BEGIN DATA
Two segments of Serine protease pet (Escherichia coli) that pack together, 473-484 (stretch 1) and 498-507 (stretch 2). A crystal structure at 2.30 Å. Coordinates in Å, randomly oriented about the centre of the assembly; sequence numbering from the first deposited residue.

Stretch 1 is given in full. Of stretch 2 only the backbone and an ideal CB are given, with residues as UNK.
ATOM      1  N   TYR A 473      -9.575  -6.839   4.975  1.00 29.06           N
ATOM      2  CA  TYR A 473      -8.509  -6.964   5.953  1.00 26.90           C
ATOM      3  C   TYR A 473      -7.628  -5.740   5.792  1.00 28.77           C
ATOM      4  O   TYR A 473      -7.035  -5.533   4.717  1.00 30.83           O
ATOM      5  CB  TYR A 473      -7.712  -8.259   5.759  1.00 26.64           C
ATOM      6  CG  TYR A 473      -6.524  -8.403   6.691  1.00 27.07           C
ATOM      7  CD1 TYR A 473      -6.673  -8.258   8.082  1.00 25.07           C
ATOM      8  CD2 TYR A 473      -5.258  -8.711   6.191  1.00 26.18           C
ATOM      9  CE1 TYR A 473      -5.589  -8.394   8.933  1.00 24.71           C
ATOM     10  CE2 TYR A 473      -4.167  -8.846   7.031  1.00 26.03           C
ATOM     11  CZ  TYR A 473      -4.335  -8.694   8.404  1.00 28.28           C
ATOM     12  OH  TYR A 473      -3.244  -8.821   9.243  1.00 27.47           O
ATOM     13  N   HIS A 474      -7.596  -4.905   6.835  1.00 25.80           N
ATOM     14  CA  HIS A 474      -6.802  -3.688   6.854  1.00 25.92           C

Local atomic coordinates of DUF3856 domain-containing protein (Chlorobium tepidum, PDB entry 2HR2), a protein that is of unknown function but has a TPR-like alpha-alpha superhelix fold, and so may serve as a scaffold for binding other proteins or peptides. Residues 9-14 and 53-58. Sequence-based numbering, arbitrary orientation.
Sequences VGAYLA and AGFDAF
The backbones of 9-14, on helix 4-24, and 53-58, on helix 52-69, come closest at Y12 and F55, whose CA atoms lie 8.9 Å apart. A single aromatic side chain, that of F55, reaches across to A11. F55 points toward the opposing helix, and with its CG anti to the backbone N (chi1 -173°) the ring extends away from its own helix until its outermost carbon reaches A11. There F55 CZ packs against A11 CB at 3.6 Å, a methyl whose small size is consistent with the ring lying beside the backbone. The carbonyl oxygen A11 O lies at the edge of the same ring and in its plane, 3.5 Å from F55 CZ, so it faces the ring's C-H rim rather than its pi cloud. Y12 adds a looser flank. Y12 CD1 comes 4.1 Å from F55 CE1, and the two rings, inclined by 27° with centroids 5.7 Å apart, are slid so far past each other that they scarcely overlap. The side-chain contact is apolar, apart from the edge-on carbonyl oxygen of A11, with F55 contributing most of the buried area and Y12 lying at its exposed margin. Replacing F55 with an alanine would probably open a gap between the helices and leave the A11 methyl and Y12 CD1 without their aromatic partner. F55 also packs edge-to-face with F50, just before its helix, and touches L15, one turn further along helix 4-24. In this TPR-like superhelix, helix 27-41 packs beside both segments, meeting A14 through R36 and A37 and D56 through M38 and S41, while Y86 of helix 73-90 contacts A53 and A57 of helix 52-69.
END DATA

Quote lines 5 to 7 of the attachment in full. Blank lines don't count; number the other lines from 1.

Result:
ATOM      3  C   TYR A 473      -7.628  -5.740   5.792  1.00 28.77           C
ATOM      4  O   TYR A 473      -7.035  -5.533   4.717  1.00 30.83           O
ATOM      5  CB  TYR A 473      -7.712  -8.259   5.759  1.00 26.64           C